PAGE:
Full Disclosure: I am not against Wilderness programs, many teens have a wonderful experience, but many parents can’t afford them – and please don’t regret it.  There are some good EC’s out there – like every business, you need to do your due diligence.

At the end of the day, you need to find what is best for your teen, as a parent you are capable of making these choices.  You may just need some sound guidance – visit www.HelpYourTeens.com and you will find lists of questions, hints in searching and much more.

I just believe enough is enough when it comes to this EC Shuffle….

Teen Transportation, Teen Escorts, Transporting Teens: Getting Your At-Risk Teen SAFELY to a Teen Help School

Lorraine Colpitts, Owner of Safe and Sound Transportation

If you have never had to deal with a teenager that has been out-of-control or extremely defiant, using drugs, hanging with the wrong peer group or making extremely bad choices, you may never hear of teen transportation or also known as teen escorts.

For the many families that have employed the services of a teen transportation company, one name always is clear – Safe and Sound Youth Transportation.

When a parent comes to the conclusion they need to get their teen outside help of a residential therapy school or program, many will contact the owner of Safe and Sound Youth Transportation, Lorraine Colpitts.  What you will find is a caring, nurturing, well-educated and professional in her field on the other end of the phone.

Just recently a Broward County family used the services of Safe and Sound Youth Transportation and as difficult as it was, it was a decision they made in the best interest of their daughter. As their daughter was smoking pot, frequently not coming home and simply defied her parent’s, Carol and Mark (names are changed for confidentiality) knew they had to do something.

After contacting Parents’ Universal Resource Experts, and determining what the best program would be for their 16  year-old daughter, their next call was to Lorraine at Safe and Sound Youth Transportation.

Carol said: “This was literally the hardest decision my husband and I have ever had to make.  Our fears were eased after talking to Lorraine.  The level of professionalism with genuine care put me at ease.”

Mark added: “I never thought this would ever happen to our family, especially my angel [referring to his daughter], but she was running  her life into a dark hole and we didn’t see any other way out.  After trying therapy at home, it just wasn’t working.  I am not thrilled it came to this, but knowing there are experts out there to guide us, really helped us to make this decision.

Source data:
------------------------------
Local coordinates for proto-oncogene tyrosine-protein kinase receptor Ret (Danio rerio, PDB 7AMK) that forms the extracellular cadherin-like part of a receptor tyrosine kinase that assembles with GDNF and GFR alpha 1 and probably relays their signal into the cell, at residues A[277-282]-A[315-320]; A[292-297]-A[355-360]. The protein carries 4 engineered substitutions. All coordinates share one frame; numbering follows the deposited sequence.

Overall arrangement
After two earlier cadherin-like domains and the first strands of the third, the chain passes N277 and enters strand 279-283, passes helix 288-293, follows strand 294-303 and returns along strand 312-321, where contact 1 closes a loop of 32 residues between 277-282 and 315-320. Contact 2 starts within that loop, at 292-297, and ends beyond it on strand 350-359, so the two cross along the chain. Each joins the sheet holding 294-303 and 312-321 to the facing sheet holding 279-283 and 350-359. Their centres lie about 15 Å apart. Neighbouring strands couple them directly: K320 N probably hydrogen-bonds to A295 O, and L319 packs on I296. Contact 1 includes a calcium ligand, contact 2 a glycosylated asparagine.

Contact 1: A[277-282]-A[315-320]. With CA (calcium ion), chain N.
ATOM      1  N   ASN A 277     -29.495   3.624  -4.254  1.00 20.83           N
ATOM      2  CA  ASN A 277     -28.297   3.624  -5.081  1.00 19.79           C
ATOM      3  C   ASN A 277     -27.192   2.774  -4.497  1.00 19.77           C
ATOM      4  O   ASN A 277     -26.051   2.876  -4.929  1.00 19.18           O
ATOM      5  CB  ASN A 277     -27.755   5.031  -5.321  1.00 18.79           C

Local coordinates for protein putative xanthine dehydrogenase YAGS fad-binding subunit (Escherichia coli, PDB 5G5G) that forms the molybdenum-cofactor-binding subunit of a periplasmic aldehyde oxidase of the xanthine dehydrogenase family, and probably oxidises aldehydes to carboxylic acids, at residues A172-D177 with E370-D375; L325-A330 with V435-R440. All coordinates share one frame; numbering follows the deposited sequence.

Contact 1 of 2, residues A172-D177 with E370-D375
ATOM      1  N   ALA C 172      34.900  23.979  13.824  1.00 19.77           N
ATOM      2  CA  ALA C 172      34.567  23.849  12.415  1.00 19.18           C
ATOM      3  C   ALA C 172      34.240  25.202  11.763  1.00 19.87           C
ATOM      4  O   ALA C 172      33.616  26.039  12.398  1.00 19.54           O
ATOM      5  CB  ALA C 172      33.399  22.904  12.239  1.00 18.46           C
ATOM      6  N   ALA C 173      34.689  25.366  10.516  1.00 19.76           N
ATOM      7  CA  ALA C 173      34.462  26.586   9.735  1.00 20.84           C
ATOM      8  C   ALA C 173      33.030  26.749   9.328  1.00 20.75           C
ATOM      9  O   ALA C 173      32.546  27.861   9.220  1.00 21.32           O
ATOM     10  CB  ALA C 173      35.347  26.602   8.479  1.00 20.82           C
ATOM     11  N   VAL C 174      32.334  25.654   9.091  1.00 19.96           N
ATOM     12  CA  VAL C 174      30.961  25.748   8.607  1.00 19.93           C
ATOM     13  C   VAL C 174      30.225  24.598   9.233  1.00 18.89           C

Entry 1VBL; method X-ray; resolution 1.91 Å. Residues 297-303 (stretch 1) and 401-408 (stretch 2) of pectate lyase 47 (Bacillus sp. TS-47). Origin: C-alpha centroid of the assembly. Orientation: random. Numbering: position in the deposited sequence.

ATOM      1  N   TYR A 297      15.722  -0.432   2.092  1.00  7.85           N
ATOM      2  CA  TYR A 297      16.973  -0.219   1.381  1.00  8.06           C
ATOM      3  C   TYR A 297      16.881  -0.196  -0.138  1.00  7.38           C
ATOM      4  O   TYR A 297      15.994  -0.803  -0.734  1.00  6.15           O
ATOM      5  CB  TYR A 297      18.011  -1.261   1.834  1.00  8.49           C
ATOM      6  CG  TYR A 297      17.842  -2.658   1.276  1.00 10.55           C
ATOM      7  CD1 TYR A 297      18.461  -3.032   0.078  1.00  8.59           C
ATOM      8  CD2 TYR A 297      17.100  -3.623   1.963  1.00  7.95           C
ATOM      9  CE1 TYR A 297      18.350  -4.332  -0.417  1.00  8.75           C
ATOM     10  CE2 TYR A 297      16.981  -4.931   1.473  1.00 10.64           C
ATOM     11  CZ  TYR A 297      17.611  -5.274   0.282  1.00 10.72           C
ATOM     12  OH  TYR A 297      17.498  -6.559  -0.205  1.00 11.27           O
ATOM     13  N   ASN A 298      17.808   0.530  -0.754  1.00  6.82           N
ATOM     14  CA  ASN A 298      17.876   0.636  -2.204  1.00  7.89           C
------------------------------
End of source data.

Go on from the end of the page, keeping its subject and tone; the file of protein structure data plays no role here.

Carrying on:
Lorraine Colpitts said she speaks with parents on a daily basis and assures them they are not alone.  She give them support both emotionally as well as getting them to the next step of healing for the family.

If you are a family that is struggling with an at-risk teen, know there is help out there.  Realize there may be many teen escorts, however using one that is licensed and insured to transport teens is critical.  You don’t want just anyone transporting your teen, be sure they use ethical methods, and understand that your child’s safety is priority.

Mission statement from Safe and Sound Youth Transportation:

To ensure the Safe and Reliable Intervention/Transport of your teen from your home or your child’s current placement to your chosen destination in the most professional, yet nurturing and efficient manner possible.

We go the extra miles….

We take having the responsibility of your child very seriously and will see them all the way through this part of their journey. We are committed to you and your family, and will always treat them with the utmost dignity and respect, kindness and compassion.

For more information call Lorraine at 1-866-990-1900 or visit www.safeandsoundtransportation.com.

Order today!

Lorraine Colpitts also contributed to Health Communications parenting book, Wit’s End, Advice and Resources for Saving your Out-of-Control Teen by Sue Scheff.